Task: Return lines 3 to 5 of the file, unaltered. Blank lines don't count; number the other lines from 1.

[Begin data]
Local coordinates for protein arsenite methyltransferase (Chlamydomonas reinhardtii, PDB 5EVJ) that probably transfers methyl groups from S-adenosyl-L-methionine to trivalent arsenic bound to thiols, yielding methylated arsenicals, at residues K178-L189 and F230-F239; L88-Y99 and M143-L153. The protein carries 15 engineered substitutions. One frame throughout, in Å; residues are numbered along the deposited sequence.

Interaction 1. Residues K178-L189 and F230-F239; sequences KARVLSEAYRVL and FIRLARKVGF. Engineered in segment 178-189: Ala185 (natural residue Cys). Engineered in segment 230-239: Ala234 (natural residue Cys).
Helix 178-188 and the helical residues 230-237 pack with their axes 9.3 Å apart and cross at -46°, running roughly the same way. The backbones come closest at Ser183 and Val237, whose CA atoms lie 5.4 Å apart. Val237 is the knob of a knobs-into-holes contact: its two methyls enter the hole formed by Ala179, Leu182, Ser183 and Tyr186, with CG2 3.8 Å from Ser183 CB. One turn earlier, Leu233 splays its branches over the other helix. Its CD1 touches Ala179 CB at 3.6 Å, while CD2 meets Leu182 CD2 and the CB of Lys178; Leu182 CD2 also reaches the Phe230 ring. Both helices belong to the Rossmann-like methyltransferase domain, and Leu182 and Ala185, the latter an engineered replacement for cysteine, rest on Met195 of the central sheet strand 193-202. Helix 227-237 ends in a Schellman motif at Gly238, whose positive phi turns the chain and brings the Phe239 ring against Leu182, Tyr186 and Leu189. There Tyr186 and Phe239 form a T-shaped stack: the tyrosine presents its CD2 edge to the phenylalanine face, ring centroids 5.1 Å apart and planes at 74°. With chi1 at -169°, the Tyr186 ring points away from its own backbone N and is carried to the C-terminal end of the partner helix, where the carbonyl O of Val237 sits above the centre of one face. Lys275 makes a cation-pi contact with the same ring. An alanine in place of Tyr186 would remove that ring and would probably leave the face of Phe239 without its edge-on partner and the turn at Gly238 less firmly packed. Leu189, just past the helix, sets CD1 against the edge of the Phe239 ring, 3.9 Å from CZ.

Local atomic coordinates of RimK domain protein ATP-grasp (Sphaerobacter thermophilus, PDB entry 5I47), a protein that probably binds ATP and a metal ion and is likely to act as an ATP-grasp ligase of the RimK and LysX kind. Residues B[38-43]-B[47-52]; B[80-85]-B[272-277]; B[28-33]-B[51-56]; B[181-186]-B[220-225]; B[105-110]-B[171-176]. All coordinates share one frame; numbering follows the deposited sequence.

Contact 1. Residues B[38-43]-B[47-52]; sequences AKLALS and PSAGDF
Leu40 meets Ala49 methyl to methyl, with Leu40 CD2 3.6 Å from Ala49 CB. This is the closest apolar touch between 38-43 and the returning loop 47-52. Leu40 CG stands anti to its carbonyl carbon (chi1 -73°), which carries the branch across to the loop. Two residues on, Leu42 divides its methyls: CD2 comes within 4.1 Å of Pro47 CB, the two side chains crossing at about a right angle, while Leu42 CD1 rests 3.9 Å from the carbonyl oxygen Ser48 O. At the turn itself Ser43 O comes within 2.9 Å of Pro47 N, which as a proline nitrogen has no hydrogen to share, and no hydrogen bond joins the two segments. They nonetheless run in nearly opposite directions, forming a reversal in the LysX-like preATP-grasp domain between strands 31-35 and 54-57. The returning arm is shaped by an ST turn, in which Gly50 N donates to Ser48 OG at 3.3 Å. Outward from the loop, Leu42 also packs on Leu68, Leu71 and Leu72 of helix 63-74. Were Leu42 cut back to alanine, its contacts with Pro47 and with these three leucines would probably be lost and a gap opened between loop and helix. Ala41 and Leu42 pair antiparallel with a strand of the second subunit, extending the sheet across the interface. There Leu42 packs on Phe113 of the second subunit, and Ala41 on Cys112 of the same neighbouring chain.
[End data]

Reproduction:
Helix 178-188 and the helical residues 230-237 pack with their axes 9.3 Å apart and cross at -46°, running roughly the same way. The backbones come closest at Ser183 and Val237, whose CA atoms lie 5.4 Å apart. Val237 is the knob of a knobs-into-holes contact: its two methyls enter the hole formed by Ala179, Leu182, Ser183 and Tyr186, with CG2 3.8 Å from Ser183 CB. One turn earlier, Leu233 splays its branches over the other helix. Its CD1 touches Ala179 CB at 3.6 Å, while CD2 meets Leu182 CD2 and the CB of Lys178; Leu182 CD2 also reaches the Phe230 ring. Both helices belong to the Rossmann-like methyltransferase domain, and Leu182 and Ala185, the latter an engineered replacement for cysteine, rest on Met195 of the central sheet strand 193-202. Helix 227-237 ends in a Schellman motif at Gly238, whose positive phi turns the chain and brings the Phe239 ring against Leu182, Tyr186 and Leu189. There Tyr186 and Phe239 form a T-shaped stack: the tyrosine presents its CD2 edge to the phenylalanine face, ring centroids 5.1 Å apart and planes at 74°. With chi1 at -169°, the Tyr186 ring points away from its own backbone N and is carried to the C-terminal end of the partner helix, where the carbonyl O of Val237 sits above the centre of one face. Lys275 makes a cation-pi contact with the same ring. An alanine in place of Tyr186 would remove that ring and would probably leave the face of Phe239 without its edge-on partner and the turn at Gly238 less firmly packed. Leu189, just past the helix, sets CD1 against the edge of the Phe239 ring, 3.9 Å from CZ.

Local atomic coordinates of RimK domain protein ATP-grasp (Sphaerobacter thermophilus, PDB entry 5I47), a protein that probably binds ATP and a metal ion and is likely to act as an ATP-grasp ligase of the RimK and LysX kind. Residues B[38-43]-B[47-52]; B[80-85]-B[272-277]; B[28-33]-B[51-56]; B[181-186]-B[220-225]; B[105-110]-B[171-176]. All coordinates share one frame; numbering follows the deposited sequence.

Contact 1. Residues B[38-43]-B[47-52]; sequences AKLALS and PSAGDF